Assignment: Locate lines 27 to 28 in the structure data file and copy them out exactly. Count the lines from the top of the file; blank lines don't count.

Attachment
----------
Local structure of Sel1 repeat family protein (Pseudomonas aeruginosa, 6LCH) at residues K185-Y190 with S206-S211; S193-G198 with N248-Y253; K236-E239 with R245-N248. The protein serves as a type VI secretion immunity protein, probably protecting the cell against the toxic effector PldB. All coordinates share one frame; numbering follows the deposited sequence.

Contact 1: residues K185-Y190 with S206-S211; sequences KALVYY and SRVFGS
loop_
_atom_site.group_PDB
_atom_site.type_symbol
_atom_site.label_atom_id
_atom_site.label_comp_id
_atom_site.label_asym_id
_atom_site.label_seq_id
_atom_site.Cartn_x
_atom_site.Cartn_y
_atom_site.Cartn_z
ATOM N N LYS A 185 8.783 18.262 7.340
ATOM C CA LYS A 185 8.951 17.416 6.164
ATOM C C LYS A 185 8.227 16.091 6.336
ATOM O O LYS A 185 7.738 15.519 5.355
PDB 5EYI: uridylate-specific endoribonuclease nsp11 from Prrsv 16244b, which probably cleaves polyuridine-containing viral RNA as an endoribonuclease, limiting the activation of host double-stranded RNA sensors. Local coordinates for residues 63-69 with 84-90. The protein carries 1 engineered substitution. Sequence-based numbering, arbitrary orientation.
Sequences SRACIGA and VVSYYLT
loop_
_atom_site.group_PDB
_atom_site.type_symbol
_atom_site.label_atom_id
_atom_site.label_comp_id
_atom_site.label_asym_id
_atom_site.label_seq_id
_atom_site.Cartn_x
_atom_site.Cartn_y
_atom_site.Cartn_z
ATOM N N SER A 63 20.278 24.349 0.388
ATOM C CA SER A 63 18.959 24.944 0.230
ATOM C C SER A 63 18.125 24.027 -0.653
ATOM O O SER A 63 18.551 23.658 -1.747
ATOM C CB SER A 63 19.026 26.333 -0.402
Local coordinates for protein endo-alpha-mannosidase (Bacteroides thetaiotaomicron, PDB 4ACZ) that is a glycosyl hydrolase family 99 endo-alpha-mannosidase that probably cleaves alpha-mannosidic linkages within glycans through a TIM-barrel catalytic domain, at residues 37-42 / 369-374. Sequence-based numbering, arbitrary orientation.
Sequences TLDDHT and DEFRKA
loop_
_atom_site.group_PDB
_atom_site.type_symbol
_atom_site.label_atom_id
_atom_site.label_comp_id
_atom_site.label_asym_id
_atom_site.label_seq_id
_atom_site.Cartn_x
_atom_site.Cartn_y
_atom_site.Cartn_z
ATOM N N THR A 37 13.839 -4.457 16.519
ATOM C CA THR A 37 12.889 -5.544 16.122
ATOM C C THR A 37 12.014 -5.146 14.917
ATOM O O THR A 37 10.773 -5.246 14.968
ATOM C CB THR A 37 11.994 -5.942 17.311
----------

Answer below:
_atom_site.Cartn_y
_atom_site.Cartn_z